Last summer, I was at an Intellectual Property conference here in Colorado. As a lawyer, it’s one of my favorite continuing-ed events of the year as all of my local colleagues and friends also attend. One seminar listed on the agenda was about attorney ethics and the use of artificial intelligence (AI) and other technology in the practice of law. Techfan that I am, I was eager to attend.

Among other topics, the speaker mentioned in detail an AI platform that auto-generates certain types of patent applications. At one point he detailed the functional extent of this system.

The room was full of patent attorneys — people who make their living drafting patent applications.

I looked around and saw that everybody had a look of horror on their face. It was the look that said, “The robots are coming to take my job away.”

I went back and talked to my partners and said, “We have to get ahead of this.”

Why AI and Why Now?

Like any industry, the legal sector has had pressure on it for a number of years to bring costs down. Clients don’t like seeing billable hours creep up or otherwise pay for inexperienced lawyers to do straightforward work. Private practice lawyers, like myself, are constantly under pressure to do things cheaper, faster, better.

In the grand scheme, we, too, are always looking for ways to streamline our processes and make our output better for our clients. So when I learned more about this AI vendor, I saw an opportunity to leverage the power of intelligent automation to not only do more work for less cost to our clients, but also to increase the reliability and accuracy of those pieces of the drafting process that are somewhat mechanical in nature to begin with.

Practical Applications of AI

First, it’s important to understand that there’s a bit of term-washing going on with AI. There’s a difference between true artificial intelligence systems and systems that are just good at performing automated processes.

At our firm, we employ some platforms and highly skilled personnel (paralegals and support staff) that make repetitive tasks or routine legal projects much quicker and more efficient. While we have expertise at using these systems, that doesn’t mean they are utilizing true artificial intelligence.

In one form, true AI in the legal realm can be more narrowly described as a natural-language processing system. For instance, in the context of a patent application, drafting claims is an integral and time-consuming part of the process. It requires real legal language nuance and creative legal thought — the lawyer needs to specifically describe the invention and there are specific formats and legalese for many portions of this part of the application.

However, drafting other parts of a patent application can be very mechanical in nature. With the proper AI systems, a lawyer can draft the important legal language up front and the system can develop the rest of the patent application, or a large part of it, almost automatically. Final revisions and editing then takes much less time.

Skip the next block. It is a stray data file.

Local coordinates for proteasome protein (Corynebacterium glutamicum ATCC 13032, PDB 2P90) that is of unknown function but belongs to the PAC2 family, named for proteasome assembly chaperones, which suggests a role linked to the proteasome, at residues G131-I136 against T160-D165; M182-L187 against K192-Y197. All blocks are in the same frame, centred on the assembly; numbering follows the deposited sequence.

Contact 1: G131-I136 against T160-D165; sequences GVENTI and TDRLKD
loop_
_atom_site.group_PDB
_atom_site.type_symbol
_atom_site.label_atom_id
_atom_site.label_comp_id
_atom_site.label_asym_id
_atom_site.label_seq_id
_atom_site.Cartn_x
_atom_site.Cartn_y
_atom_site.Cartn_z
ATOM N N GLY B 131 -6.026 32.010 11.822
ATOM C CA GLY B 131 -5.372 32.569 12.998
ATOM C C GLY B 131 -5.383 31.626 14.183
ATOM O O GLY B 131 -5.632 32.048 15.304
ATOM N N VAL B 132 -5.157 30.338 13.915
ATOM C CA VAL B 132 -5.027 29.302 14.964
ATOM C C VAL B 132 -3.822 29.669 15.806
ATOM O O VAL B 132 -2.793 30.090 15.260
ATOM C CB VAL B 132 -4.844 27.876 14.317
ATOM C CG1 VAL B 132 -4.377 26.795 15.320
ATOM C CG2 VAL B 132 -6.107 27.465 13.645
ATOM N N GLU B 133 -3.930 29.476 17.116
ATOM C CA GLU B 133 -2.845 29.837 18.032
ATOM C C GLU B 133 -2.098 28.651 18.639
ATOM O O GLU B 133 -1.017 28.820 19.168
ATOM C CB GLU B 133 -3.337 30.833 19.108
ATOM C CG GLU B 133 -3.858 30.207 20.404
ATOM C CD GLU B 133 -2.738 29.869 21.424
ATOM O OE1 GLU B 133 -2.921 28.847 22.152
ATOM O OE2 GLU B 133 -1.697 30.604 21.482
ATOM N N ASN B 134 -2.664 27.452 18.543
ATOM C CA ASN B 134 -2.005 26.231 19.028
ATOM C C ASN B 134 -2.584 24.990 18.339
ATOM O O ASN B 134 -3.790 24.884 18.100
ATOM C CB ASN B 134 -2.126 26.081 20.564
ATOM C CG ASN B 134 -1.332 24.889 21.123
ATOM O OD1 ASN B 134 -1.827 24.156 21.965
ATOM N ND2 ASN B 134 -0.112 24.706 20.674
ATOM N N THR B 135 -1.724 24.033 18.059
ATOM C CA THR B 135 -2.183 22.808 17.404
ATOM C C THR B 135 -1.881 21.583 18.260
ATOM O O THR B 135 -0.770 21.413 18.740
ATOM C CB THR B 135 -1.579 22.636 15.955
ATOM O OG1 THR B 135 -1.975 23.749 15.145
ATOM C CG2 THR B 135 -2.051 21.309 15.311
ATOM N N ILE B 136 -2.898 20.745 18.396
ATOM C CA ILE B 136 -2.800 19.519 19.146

In more transactional practices, contracts tend to go through a number of changes. There are similar systems available that can analyze the other side’s suggested changes and automatically accept them based on what the lawyer has indicated to the AI platform that their side is willing to concede or modify.

The end result: Documents that are created in a fraction of the time for a fraction of the cost to the client, and with much more accuracy in the first draft.

Should You Be Concerned About the Use of AI for Your Cases?

Artificial intelligence as it is starting to be employed is certainly new technology. You have to be aware that it is essentially the proverbial “robot” doing stuff, not a person. There are going to be glitches. But, in one sense, we have always had automated systems doing “stuff” for us. Whether that be document review, legal research, docketing, report generation, etc.

At our firm, we always provide that personal touch and careful review to make sure things are correct. Just as when I assign a task to a younger associate or paralegal, I’m still the one who’s held accountable. I still need to put my eyes on it and make sure it complies with laws, regulations, attorney ethical obligations and quality standards, plus the client’s own preferences — the same inquiries that every lawyer needs to make for all aspects of his or her practice, whether outsourcing to a younger associate or a third-party service.

Why Our Firm Embraced AI

We are still at the forefront of AI being a readily adopted technology for lawyers. The practice of law is not a fast-changing industry. Its professionals are typically not very good at adopting technology. Across the board, law firms and lawyers typically have conservative work philosophies.

This is where it’s great to be in intellectual property law. A lot of our clients are technology focused and software-savvy companies, so they are well suited to be receptive to these types of technologies. It’s part of our firm’s core ethics to be at the forefront of adopting cutting-edge technology like this.

Some firms that use AI will hide it in the background and just use it as an internal tool, solely to drive their own costs down. It might not be overtly client facing. But our firm uses it as a selling point, basically to say, “We’ve thought of ways to make this cheaper, better, faster for you.”

And who doesn’t want that?

Questions about protecting your intellectual property? Schedule a consult.